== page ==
abusesaffiliationarrow-downarrow-leftarrow-rightarrow-upattack-typeburgerchevron-downchevron-leftchevron-rightchevron-upClock iconclosedeletedevelopment-povertydiscriminationdollardownloademailenvironmentexternal-linkfacebookfiltergenderglobegroupshealthinformation-outlineinformationinstagraminvestment-trade-globalisationissueslabourlanguagesShapeCombined Shapeline, chart, up, arrow, graphlocationmap-pinminusnewsorganisationotheroverviewpluspreviewArtboard 185profilerefreshnewssearchsecurityPathStock downStock steadyStock uptagticktooltiptwitteruniversalityweb
Article

ASICS head office clarifies that earlier post on sourcing Xinjiang cotton was unauthorised

"Australian Olympic uniform supplier ASICS caught in human rights cotton controversy", 28 March 2021

Australia's Olympic team uniform provider ASICS is the latest sportswear company caught in a propaganda war involving human rights abuses in China — specifically the Uyghurs in Xinjiang province.

A social media post in China from ASICS, a Japanese owned and run company, says it guarantees it will continue to buy cotton from Xinjiang, in contrast to companies like Nike and H&M that are facing a backlash in China after saying they will not use cotton from the region.

ASICS head office in Kobe, Japan called an emergency meeting on Sunday afternoon to discuss the issue, with a spokesperson later saying:

"We are currently clarifying that the statement in question was unauthorised as is not our official corporate position on this matter.

"And we can confirm that the Australian Olympic Team uniform does not contain cotton sourced from Xinjiang and was not manufactured in this region.”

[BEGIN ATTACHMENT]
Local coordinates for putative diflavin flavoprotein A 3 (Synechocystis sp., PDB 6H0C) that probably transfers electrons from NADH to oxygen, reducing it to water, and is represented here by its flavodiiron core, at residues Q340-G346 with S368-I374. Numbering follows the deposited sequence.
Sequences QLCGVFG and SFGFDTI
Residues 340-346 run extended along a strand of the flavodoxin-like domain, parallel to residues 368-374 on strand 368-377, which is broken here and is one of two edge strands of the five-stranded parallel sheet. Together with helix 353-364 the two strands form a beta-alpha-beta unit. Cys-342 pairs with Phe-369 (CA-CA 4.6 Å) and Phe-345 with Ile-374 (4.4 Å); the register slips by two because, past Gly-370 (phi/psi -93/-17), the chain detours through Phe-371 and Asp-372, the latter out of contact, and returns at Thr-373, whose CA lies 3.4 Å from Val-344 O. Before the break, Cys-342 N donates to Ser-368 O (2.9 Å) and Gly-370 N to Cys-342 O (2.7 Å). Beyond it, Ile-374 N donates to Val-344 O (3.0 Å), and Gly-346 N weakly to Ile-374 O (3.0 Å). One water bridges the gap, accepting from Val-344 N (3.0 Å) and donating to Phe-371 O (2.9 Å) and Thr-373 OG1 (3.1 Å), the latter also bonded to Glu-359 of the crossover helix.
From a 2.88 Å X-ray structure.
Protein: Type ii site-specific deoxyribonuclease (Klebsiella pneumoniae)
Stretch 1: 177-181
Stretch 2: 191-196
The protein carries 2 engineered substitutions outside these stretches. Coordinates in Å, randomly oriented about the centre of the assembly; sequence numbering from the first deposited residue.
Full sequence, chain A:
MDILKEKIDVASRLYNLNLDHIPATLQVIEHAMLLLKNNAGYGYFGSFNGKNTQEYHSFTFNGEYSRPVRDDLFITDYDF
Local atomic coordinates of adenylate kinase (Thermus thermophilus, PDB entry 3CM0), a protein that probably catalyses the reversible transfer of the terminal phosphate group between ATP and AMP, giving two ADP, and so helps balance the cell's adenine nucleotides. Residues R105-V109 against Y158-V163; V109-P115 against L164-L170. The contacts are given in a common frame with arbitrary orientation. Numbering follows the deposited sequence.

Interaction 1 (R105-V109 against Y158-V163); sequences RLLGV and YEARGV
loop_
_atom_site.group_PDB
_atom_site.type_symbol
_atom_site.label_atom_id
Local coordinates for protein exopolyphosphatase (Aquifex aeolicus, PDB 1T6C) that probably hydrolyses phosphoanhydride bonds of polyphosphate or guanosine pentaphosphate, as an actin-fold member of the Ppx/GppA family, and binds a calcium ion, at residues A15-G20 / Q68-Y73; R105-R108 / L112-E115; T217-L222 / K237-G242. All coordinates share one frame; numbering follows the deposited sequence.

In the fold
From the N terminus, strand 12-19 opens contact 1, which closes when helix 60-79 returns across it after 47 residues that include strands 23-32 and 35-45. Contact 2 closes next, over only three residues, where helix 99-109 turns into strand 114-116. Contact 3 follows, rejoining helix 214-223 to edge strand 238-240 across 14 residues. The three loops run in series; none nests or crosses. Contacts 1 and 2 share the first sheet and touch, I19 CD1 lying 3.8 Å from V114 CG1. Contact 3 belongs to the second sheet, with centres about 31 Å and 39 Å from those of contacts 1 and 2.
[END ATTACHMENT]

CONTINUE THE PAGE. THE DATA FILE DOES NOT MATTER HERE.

Sources say it is likely the social media post was written by ASICS' China office and its local staff, without approval from Kobe, to avoid the campaign targeting companies that have called out human rights abuses which the Chinese government continues to deny.

...

Adding support to the allegation that local staff are responsible for the "unauthorised" ASICS post is that the wording used is almost identical to that used in a Hugo Boss post, which the company's head office in Germany has distanced itself from.

According to the Business and Human Rights Resource Centre, the Hugo Boss social media post reportedly said:

"For many years, we have respected the one-China principle, resolutely defending national sovereign and territorial integrity. We have established long-term collaborations with many outstanding Chinese enterprises, and will continue to keep [the partnerships]."

Part of the following stories

China: 83 major brands implicated in report on forced labour of ethnic minorities from Xinjiang assigned to factories across provinces; Includes company responses

China: 83 major brands implicated in report on forced labour of ethnic minorities from Xinjiang assigned to factories across provinces; Includes company responses

China: Mounting concerns over forced labour in Xinjiang

Brands face boycott in China over decision not to source Xinjiang cotton due to allegations of forced labour